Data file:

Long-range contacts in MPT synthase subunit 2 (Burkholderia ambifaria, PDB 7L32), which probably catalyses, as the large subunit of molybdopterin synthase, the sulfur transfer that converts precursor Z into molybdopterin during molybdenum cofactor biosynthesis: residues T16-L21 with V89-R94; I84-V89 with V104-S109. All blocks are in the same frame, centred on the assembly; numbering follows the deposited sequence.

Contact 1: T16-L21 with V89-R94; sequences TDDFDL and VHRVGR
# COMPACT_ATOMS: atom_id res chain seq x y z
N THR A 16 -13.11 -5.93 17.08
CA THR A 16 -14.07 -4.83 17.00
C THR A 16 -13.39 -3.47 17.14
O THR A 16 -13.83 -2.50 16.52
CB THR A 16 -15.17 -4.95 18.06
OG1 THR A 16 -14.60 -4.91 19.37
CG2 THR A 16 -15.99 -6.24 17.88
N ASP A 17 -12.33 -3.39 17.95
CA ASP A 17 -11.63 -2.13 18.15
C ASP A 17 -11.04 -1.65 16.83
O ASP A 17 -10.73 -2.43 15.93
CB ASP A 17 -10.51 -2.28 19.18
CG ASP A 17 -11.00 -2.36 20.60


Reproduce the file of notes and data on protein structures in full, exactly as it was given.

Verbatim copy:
Long-range contacts in MPT synthase subunit 2 (Burkholderia ambifaria, PDB 7L32), which probably catalyses, as the large subunit of molybdopterin synthase, the sulfur transfer that converts precursor Z into molybdopterin during molybdenum cofactor biosynthesis: residues T16-L21 with V89-R94; I84-V89 with V104-S109. All blocks are in the same frame, centred on the assembly; numbering follows the deposited sequence.

Contact 1: T16-L21 with V89-R94; sequences TDDFDL and VHRVGR
# COMPACT_ATOMS: atom_id res chain seq x y z
N THR A 16 -13.11 -5.93 17.08
CA THR A 16 -14.07 -4.83 17.00
C THR A 16 -13.39 -3.47 17.14
O THR A 16 -13.83 -2.50 16.52
CB THR A 16 -15.17 -4.95 18.06
OG1 THR A 16 -14.60 -4.91 19.37
CG2 THR A 16 -15.99 -6.24 17.88
N ASP A 17 -12.33 -3.39 17.95
CA ASP A 17 -11.63 -2.13 18.15
C ASP A 17 -11.04 -1.65 16.83
O ASP A 17 -10.73 -2.43 15.93
CB ASP A 17 -10.51 -2.28 19.18
CG ASP A 17 -11.00 -2.36 20.60